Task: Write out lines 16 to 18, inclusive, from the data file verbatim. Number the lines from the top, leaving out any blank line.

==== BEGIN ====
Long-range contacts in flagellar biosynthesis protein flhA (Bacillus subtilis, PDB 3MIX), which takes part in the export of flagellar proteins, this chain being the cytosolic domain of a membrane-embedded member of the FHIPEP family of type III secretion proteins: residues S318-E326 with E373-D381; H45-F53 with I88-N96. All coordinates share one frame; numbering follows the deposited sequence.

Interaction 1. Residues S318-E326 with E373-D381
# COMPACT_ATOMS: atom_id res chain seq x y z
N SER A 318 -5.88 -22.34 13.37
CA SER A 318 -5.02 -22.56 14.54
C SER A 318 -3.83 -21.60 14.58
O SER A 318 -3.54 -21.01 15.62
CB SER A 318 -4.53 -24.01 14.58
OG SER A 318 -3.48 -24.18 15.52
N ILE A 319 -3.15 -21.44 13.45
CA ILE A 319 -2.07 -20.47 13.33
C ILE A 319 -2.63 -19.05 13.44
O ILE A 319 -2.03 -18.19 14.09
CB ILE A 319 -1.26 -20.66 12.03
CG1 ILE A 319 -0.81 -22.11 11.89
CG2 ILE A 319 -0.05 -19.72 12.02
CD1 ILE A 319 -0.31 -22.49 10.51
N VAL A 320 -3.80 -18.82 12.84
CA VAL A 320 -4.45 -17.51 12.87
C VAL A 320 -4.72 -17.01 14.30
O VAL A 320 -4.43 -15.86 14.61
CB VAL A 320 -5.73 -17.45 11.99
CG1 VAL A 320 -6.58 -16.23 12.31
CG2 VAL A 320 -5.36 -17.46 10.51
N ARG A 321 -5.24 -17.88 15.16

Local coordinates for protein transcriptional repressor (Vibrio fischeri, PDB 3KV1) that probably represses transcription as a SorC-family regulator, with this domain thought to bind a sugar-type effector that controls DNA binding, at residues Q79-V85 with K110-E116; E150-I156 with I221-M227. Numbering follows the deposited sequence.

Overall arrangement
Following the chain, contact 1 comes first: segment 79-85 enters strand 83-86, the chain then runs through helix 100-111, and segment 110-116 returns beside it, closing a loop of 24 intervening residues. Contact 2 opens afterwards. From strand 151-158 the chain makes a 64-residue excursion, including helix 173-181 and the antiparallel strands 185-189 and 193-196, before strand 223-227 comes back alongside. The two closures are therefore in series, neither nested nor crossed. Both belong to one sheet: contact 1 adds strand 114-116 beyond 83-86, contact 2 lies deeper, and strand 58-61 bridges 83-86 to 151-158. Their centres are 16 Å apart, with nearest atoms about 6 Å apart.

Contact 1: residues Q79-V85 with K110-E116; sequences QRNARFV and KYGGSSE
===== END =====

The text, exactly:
CG2 ILE A 319 -0.05 -19.72 12.02
CD1 ILE A 319 -0.31 -22.49 10.51
N VAL A 320 -3.80 -18.82 12.84